In 1822, Clement Clarke Moore wrote the poem _A Visit From St. Nicholas _ (popularly known by its first line: _Twas the Night Before Christmas_). The poem helped popularize the tradition of exchanging gifts, and seasonal Christmas shopping began to assume economic importance. This also started the cultural conflict between the holiday's spiritual significance and its associated commercialism that some see as corrupting the holiday. In her 1850 book _The First Christmas in New England_, Harriet Beecher Stowe includes a character who complains that the true meaning of Christmas was lost in a shopping spree.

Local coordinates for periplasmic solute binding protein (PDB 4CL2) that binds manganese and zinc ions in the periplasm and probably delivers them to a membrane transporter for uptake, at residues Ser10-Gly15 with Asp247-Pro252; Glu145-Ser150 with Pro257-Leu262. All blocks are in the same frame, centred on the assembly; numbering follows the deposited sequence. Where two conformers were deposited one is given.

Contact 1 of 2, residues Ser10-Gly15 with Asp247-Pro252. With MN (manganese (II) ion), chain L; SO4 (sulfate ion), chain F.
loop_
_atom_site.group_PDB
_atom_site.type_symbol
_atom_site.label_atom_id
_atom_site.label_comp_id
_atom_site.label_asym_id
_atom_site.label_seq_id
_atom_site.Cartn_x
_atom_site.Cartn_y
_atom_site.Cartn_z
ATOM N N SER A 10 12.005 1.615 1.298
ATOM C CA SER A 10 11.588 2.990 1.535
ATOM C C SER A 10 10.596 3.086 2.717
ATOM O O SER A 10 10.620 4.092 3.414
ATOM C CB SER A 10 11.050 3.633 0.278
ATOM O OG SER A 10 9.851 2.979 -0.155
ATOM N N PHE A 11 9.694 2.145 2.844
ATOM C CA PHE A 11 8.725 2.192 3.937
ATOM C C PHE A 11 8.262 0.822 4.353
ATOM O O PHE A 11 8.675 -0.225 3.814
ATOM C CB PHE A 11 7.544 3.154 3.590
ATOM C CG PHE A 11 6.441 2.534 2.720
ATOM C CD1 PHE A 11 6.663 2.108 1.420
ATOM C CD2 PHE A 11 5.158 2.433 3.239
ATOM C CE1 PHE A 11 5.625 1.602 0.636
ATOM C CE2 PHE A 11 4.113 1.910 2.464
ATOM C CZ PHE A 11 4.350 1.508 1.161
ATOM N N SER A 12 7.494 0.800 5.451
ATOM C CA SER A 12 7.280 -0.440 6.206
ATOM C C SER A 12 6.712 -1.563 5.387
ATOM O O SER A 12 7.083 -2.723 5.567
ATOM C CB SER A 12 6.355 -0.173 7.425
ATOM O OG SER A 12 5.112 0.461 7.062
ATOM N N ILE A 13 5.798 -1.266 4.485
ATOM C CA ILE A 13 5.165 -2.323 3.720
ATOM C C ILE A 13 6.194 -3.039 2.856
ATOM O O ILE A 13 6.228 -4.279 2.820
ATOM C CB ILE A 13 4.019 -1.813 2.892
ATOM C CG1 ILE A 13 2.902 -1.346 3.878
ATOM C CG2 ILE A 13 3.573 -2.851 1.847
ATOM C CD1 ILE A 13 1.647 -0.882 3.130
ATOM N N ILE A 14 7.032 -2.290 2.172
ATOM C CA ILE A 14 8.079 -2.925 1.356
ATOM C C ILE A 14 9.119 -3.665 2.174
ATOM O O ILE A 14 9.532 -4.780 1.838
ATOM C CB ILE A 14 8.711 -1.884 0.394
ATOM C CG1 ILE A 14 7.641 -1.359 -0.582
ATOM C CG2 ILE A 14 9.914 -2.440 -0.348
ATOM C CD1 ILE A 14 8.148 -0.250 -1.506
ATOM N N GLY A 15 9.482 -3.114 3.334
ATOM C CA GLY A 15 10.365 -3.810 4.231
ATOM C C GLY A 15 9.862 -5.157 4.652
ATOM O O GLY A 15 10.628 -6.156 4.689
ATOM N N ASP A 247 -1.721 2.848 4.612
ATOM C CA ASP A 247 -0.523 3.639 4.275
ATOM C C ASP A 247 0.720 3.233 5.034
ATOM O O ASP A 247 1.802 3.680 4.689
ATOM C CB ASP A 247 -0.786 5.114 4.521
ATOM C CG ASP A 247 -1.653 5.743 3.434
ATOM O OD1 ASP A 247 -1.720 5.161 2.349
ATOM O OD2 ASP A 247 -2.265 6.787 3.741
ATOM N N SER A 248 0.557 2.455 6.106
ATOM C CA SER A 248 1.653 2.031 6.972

While the celebration of Christmas was not yet customary in some regions in the U.S., Henry Wadsworth Longfellow detected "a transition state about Christmas here in New England" in 1856. "The old puritan feeling prevents it from being a cheerful, hearty holiday; though every year makes it more so." In Reading, Pennsylvania , a newspaper remarked in 1861, "Even our presbyterian friends who have hitherto steadfastly ignored Christmas—threw open their church doors and assembled in force to celebrate the anniversary of the Savior's birth."
The First Congregational Church of Rockford, Illinois , "although of genuine Puritan stock", was 'preparing for a grand Christmas jubilee', a news correspondent reported in 1864. By 1860, fourteen states including several from New England had adopted Christmas as a legal holiday. In 1875, Louis Prang introduced the Christmas card to Americans. He has been called the "father of the American Christmas card". On June 28, 1870, Christmas was formally declared a United States federal holiday .